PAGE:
In May, Avago announced the bold $37 billion acquisition of Broadcom. Now that the euphoria is fading, we can look at the probable realities on Broadcom’s side, thanks to some insight from Bob Wheeler, analyst at the Linley Group.
When any company is acquired, changes are expected, if not inevitable. Broadcom won’t be an exception, as Wheeler is quick to point out. Avago has a history of implementing long-term financial models, and for Broadcom, that means cuts are likely coming.
“I think in the short term, [the acquisition] will be largely beneficial to everybody other than Broadcom employees who are getting pink slips,” Wheeler says. “In the longer term, I do think that there will be new opportunities for competitors. We think of consolidation as reducing competition, but here I think it could enable it.”
That’s particularly true in Ethernet switch chips, where Avago might assume there isn’t much need to invest, especially when Broadcom already boasts 90 percent market share, Wheeler says.
“That’s dangerous because it leaves an opening for competitors. Broadcom has had little competition in the past because of ineptitude, but new people are moving to the market.”
One of the possible rivals? Cavium.
Wheeler says Cavium is in a unique position to disrupt the chip market with the new Xpliant chip family, but its reach remains unproven. He thinks it will take time and a few iterations of Xpliant before Cavium “gets it right,” and says in two years, the company could have a meaningful impact on the market. If that does end up happening, competition stands to grow as customers look to new players and opt for less vendor concentration.
Wheeler says there is no doubt Avago will continue to invest in Broadcom, but it will become a question of pace and how aggressively it will push the roadmap for certain Broadcom products.
Wheeler says Broadcom’s R&D spending totaled 23 percent of revenue, up from Avago’s current 15 percent and future expectation of 16 percent. Add to the equation that the two companies don’t have overlapping products, and that means that some of Broadcom’s lines could be put on the back burner or fall off the roadmap completely.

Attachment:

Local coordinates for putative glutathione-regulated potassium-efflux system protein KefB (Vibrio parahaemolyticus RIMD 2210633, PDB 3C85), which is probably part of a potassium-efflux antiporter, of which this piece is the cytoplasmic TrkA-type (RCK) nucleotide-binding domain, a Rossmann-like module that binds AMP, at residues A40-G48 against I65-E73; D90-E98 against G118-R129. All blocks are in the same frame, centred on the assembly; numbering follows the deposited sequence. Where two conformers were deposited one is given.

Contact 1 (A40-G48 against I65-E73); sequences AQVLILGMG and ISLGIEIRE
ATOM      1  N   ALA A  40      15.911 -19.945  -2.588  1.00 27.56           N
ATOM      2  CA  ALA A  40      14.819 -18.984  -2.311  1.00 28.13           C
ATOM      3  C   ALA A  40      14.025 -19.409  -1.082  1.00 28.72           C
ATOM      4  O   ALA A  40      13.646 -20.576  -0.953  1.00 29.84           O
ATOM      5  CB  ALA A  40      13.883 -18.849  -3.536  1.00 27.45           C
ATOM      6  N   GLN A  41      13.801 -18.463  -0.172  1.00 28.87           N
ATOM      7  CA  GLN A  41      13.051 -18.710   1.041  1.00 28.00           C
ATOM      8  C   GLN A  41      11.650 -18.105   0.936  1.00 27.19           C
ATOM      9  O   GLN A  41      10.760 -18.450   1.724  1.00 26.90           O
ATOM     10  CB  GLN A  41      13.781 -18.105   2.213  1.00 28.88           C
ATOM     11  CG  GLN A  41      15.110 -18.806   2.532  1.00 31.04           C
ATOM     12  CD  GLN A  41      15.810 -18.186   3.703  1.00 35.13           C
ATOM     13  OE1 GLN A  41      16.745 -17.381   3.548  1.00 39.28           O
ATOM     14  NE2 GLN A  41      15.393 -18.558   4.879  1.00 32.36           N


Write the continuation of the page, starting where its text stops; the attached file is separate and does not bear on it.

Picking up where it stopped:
In the infrastructure and networking group, one product possibly on the chopping block is Vulcan, an ARM-base processor, Wheeler says. Because it’s still under development, he believes Broadcom will continue to push for its creation, but Avago could likely nip it.
On the connectivity side of things, Avago might have interest in selling off Broadcom’s WiFi combo chips, but since baseband providers and smart phone processors already have this technology, there’s a short list of buyers. Wheeler says that the biggest deal, if Avago chooses to take that path, would be completely divesting Broadcom’s broadband business. “The most likely buyer would be Qualcomm, because that’s a piece they don’t really have.”
Wheeler also notes that the two companies stand to butt heads over what he calls a cultural clash. Avago runs a tight and lean ship, with cuts across the board. Broadcom, on the other hand, has historically been a company that has looked to build and enhance growth.
Wheeler’s advice to Broadcom: Stay the course.
“I think Broadcom needs to do what they’ve been doing. Investing ahead in market requirements. They have always had a very forward-looking approach, and they need to continue looking aggressively toward the next technology transition. They should be in a good position to defend their market share if they do that.”